TIME India

India’s New Prime Minister Is the Country’s Latest Fashion Icon

Customers walks past a sari, a traditional women's clothing, printed with a portrait of Hindu nationalist Narendra Modi, the prime ministerial candidate for India's main opposition Bharatiya Janata Party (BJP), at a showroom in Mumbai
Danish Siddiqui — Reuters Customers walk past a sari, a traditional women's garment, printed with a portrait of Hindu nationalist Narendra Modi, the newly elected Prime Minister of India.

With his shortened tunic, or 'Modi Kurta,' Narendra Modi is becoming as celebrated for his style sense as he is notorious for his controversial political past.

Never mind that most men in India these days seem perfectly comfortable in old jeans and Nike T-shirts, or that the leader of the world’s largest democracy may have bigger fish to fry than trendsetting. Narendra Modi, the country’s controversial new Prime Minister, is apparently the next big thing in Indian fashion.

One case in point: the trademarking of the “Modi Kurta” — his signature outfit that, much like his politics, offers a certain contemporary practicality to the fabric of Indian tradition. It will soon be branded and sold en masse in India, the U.K., the U.S. and Southeast Asia, according to a recent piece in the New York Times describing the “fashion fallout” of Modi’s rise to power.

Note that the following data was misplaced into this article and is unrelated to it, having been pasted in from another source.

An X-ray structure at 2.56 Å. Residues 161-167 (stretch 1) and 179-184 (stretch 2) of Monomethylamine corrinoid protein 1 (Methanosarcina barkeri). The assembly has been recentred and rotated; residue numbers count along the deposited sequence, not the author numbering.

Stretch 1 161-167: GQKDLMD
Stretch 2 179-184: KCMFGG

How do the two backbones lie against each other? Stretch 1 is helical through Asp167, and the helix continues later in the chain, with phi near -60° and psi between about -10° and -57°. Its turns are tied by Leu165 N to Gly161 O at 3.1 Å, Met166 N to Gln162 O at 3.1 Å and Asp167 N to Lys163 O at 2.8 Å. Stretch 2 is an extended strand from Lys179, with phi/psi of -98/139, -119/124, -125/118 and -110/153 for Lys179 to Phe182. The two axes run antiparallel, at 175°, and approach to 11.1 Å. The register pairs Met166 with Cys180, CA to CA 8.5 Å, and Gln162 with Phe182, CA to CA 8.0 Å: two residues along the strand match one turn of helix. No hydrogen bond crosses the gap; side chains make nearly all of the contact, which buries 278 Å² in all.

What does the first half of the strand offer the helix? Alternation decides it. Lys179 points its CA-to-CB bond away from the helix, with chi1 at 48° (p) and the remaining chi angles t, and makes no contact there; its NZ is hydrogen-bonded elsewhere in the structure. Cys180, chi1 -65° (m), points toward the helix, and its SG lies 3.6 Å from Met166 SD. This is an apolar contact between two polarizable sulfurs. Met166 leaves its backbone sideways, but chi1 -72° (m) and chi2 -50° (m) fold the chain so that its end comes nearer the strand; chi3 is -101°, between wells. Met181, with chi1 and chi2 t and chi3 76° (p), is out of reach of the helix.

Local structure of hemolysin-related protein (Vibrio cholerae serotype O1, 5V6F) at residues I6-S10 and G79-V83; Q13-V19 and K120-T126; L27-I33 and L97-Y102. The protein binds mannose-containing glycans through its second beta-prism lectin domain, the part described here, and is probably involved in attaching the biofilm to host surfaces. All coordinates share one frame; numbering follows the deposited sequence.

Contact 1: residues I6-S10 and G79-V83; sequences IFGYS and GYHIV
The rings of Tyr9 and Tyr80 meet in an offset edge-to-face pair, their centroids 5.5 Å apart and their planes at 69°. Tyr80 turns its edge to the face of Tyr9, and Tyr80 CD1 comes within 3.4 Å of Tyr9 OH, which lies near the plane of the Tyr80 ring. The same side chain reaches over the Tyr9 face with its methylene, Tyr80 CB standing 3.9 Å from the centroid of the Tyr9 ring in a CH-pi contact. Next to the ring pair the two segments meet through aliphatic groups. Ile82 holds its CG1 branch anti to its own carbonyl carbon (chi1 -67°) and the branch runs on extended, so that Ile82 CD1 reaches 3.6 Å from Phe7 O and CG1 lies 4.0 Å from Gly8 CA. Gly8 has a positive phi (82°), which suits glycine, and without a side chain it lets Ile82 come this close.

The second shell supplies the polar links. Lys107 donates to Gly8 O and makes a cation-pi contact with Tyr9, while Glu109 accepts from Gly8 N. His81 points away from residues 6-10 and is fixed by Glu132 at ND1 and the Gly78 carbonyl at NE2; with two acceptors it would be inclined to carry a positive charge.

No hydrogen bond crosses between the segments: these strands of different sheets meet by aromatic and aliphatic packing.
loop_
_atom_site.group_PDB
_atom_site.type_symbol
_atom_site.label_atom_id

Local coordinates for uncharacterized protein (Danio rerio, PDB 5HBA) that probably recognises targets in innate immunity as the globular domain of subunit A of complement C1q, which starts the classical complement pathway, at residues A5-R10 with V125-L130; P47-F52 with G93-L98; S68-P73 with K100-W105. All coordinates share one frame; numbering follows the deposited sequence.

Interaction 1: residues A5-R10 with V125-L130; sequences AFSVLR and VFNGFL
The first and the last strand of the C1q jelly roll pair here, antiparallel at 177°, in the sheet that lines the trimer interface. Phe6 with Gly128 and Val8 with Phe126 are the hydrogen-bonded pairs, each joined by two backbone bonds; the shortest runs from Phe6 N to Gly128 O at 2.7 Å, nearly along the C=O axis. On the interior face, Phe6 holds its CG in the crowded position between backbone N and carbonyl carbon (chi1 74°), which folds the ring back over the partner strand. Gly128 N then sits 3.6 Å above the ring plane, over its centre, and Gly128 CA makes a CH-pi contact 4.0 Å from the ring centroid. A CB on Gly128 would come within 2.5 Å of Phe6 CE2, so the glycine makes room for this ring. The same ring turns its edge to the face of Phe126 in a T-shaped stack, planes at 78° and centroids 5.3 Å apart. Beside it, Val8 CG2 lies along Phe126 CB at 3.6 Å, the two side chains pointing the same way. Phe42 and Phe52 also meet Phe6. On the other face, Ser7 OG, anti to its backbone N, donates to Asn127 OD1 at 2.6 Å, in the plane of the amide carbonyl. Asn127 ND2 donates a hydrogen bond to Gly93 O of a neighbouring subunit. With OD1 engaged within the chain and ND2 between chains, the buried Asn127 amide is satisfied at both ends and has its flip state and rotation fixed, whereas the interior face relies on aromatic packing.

The Prime Minister’s kurta is a shorter, crisper version of the traditional tunic; pair it with Bulgari shades and a Movado watch (he’s got penchants for them both) and you have a getup that nods to old national values while boasting the sophisticated commodities of Western life, which have been eagerly embraced by the upwardly mobile country in the 20-some years since its economy opened up to the world.

The ensemble is about as mixed as his record as a political leader, really. While his leadership of the state of Gujarat ushered in some of the most impressive economic growth the country has ever seen, questions remain over his role in a string of riots in the state in 2002 that left more than 1,000 people dead. (He has been officially cleared of any wrongdoing.)

The Modi Kurta isn’t being sold with a political manifesto, although the website Modimania, which markets the attire, says it hopes to sell the outfit to “Modi lovers and his followers” — which, going by poll results, is about 31% of the country’s more than 800 million eligible voters, or a pretty sizable market.

Depending on the color you choose (it comes in saffron, white, pink, yellow, black and four shades of blue), the kurta is going for either 899 or 1,200 rupees, or less than $20 under current exchange rates.

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